Although people with depressive symptoms face criticism, hostility, and rejection in their close relationships, we do not know how they respond. Following interpersonal theories of depression, it might be expected that depressive symptoms would be associated with a tendency to receive and also to express criticism toward one's spouse, and that at least some of this criticism would be a contingent response to criticism received (i.e., “counter-criticism”). However, other research has determined that depressive symptoms/behaviors suppress partner criticism, suggesting that depressed people might respond to partner criticism similarly, by subsequently expressing less criticism. In a sample of 112 married couples, partial correlations, regressions, and Actor-Partner Interdependence Modeling indicated that lower criticism and counter-criticism expression during a laboratory marital interaction task was associated with higher depressive symptoms, especially when such individuals were clinically depressed. Furthermore, during a separate and private Five-Minute Speech Sample, lower criticism by partners was associated with higher depressive symptoms, especially when those who chose the interaction topic were also clinically depressed. All analyses controlled for relationship adjustment. These results suggest that spouses with higher depressive symptoms and clinical depression diagnoses may be suppressing otherwise ordinary criticism expression toward their nondepressed partners; furthermore, nondepressed partners of depressed people are especially likely to display less criticism toward their spouse in a private task.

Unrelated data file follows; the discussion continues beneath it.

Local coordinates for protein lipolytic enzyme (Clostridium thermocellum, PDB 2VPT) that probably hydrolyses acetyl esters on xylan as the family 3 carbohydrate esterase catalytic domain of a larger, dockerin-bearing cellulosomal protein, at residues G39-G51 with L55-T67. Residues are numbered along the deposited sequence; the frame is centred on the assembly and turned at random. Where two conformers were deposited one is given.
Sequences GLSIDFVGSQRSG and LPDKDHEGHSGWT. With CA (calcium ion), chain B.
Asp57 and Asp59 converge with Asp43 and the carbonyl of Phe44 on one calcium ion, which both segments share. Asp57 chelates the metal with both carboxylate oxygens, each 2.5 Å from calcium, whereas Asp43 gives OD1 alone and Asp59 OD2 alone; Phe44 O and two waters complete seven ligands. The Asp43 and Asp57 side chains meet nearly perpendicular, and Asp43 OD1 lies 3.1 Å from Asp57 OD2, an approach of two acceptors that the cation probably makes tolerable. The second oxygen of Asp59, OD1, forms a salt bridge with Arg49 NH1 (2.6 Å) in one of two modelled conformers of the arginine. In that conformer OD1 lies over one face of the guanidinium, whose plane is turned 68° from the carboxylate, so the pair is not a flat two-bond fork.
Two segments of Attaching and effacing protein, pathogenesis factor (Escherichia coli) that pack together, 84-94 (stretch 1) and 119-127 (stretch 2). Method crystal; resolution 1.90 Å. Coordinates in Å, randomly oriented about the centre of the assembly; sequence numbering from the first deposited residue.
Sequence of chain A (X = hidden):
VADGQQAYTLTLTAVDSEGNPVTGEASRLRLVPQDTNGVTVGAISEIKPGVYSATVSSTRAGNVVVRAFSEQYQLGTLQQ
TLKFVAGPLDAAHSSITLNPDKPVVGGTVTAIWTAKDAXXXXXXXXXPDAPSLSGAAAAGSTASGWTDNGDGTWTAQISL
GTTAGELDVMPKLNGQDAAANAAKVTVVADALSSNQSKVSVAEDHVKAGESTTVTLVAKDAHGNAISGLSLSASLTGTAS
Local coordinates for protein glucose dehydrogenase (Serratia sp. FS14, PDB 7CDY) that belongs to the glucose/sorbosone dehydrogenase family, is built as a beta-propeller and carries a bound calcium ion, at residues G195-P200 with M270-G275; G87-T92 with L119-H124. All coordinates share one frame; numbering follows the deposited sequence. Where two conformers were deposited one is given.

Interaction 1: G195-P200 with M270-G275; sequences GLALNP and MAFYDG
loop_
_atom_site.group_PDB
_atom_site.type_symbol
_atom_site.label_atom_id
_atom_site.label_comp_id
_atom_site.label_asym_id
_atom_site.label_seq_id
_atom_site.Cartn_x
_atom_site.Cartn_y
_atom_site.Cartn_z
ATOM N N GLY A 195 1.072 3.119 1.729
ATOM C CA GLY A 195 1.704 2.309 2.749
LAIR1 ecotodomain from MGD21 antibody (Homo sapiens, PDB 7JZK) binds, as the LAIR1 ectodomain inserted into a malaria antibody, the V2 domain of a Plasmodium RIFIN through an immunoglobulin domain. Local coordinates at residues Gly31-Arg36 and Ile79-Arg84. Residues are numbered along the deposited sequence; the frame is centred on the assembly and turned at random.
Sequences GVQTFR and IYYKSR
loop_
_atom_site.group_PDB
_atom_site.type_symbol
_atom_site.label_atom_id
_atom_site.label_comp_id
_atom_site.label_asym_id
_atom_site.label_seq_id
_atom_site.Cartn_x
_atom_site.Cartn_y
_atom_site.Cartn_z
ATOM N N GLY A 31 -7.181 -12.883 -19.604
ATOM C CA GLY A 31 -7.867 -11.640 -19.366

- Expressed Emotion
ASJC Scopus subject areas
- Social Psychology
- Clinical Psychology
- Social Sciences (miscellaneous)